Professor Robert Delahunty’s career as an academic tracks a history of success that spans two continents, four decades and some of the most prestigious institutions in the English-speaking world. Before coming to the University of St. Thomas as one of the school’s resident experts on constitutional law, he taught as a tenured lecturer in classical philosophy in Oxford and Durham, England, before taking his law degree at Harvard and serving as counsel in both the U.S. Department of Justice and the Office of Homeland Security.

As a scholar, Delahunty’s writings are as broad and diverse as his professional life, having written on topics ranging from the international law of war to immigration, constitutional originalism, Shakespeare, Descartes and Spinoza. Recently generating interest after the fallout of the November election with his work on the laws governing the Electoral College, on which he lectured at his investiture of the Laurence and Jean LeJeune Distinguished Chair last spring, his interest in topical subjects as well as academic ones is just as diverse. As a regular contributor to the National Review and blogs like the Federalist and St. John’s Center for Law and Religion Forum, his work is just as accessible online as it is in a more scholarly journal.

More recently, his piece discussing the possibility of a Concert in Asia (a group of countries forming an alliance), viewed through the historical lens of the 19th century post-Napoleonic Concert of Europe, is slated to be featured in a forthcoming edition of the University of Pennsylvania’s East Asian Law Review.

But despite his work and accomplishments as an attorney, lecturer, writer and scholar, Delahunty’s primary contribution to the life of the University of St. Thomas is of a rather different character. Having been trained and tutored in the Oxford way before he would became a tutor at Oxford himself, it was those formative years that taught him to be more than just a scholar, but a teacher and mentor, as well. Although an American and, to some extent, an outsider to the life and culture at Oxford, his own teachers and colleagues there taught him what it truly means to teach.

The life of a scholar, and indeed any true thinker, is not something that can be transmitted purely in the abstract – relying only on lectures, tests and assignments – but is much more holistic in nature. It is a life lived in a community of like-minded individuals who share a similar goal or pursuit, and develop their proficiency with a subject as part of a learned whole. The relationships formed, just as much as the ideas themselves, were responsible for the intellectual, and ultimately personal, development of all involved.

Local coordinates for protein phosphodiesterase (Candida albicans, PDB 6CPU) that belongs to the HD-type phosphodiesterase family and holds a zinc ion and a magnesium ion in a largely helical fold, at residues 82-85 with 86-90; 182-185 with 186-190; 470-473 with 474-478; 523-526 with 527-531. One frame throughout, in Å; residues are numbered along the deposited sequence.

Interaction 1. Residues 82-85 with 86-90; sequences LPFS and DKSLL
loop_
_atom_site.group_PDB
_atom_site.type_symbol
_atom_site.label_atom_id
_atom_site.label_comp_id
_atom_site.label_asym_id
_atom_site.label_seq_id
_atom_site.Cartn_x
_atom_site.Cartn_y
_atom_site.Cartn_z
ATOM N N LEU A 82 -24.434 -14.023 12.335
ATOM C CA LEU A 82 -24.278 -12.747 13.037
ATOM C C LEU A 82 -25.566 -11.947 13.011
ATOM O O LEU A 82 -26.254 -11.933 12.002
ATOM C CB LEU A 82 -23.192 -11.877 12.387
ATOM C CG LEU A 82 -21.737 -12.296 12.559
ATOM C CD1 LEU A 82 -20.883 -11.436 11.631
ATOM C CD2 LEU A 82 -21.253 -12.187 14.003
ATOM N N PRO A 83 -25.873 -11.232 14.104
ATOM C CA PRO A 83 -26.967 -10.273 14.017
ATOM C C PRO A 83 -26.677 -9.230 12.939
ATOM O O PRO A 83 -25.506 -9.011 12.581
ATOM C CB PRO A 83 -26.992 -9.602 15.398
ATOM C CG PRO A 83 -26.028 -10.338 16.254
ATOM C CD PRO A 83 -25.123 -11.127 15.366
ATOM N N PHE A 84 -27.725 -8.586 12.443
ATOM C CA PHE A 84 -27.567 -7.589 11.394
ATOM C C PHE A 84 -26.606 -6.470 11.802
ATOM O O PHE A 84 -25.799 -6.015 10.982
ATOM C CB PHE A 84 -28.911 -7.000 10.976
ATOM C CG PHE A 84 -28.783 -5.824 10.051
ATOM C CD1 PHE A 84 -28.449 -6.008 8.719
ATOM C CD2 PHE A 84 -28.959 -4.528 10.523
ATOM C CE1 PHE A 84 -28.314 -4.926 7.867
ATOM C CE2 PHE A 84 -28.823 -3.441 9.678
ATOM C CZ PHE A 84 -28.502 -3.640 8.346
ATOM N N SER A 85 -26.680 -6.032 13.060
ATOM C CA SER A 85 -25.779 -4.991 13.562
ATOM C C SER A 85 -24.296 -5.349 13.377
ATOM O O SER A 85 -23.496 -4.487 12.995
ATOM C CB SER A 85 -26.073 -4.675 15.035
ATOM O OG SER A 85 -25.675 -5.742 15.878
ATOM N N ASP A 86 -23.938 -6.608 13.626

Delahunty exemplifies this in the same way he was taught at Oxford. With generosity to match academic rigor and hospitality to match scholarly nuance, he seeks to honor the legacies of those men whom he admired and who taught him so much during his time as a student. “I recall with special fondness the older fellows,” he said, “who treated their young American colleague with immeasurable kindness. These were like fathers to me. Several were veterans of the Second World War, and had fought in the Battle of Britain or in France or Crete. Some were refugees from Hitler. They were learned, witty, traveled, urbane and intensely civilized. They were old-fashioned English gentlemen. I might join them on a Saturday morning to read Sophocles aloud together in Greek, or Racine in French. And they cared for their students as close friends.”

These experiences inform his role at the law school today, and the teachers he knew and was mentored by have become models for his own teaching style. Opening his own home countless times throughout the year to host students for dinner, school-related events or simple social gatherings, he has, in his own way, brought the flavor and environment of one of the most renowned universities in the world to the University of St. Thomas. These social and relational elements turn education into formation – formation not just of the mind, intellect or capacity to study, but of the whole person.

Culture as much as classroom hours are central to developing individuals who can think, reason and ultimately live out their careers as more complete men and women who are more able to meet the needs of those they encounter. Education unmoored from virtue, magnanimity and kindness becomes stale, rote learning devoid of any humanity. But when character is formed along with the mind, and is imparted with the grace and generosity that comes from a shared and mutual conviviality with one’s peers, the learning takes on a refinement in which it becomes about more than itself, but about the people with whom one shares it. Though valuable for its own sake, knowledge does not have such stringent limits, and it is just as desirable for the sake of others as well.

For Delahunty, this is a principle to live by. The students of the law school, even more so than the study, honors and scholarship, are at the heart of his role as teacher. And it is in such a way that a professor who teaches law can become a mentor who raises up fully formed men and women to be nothing less than what the Gospel enjoins us all to be: the light of the world and the salt of the earth.

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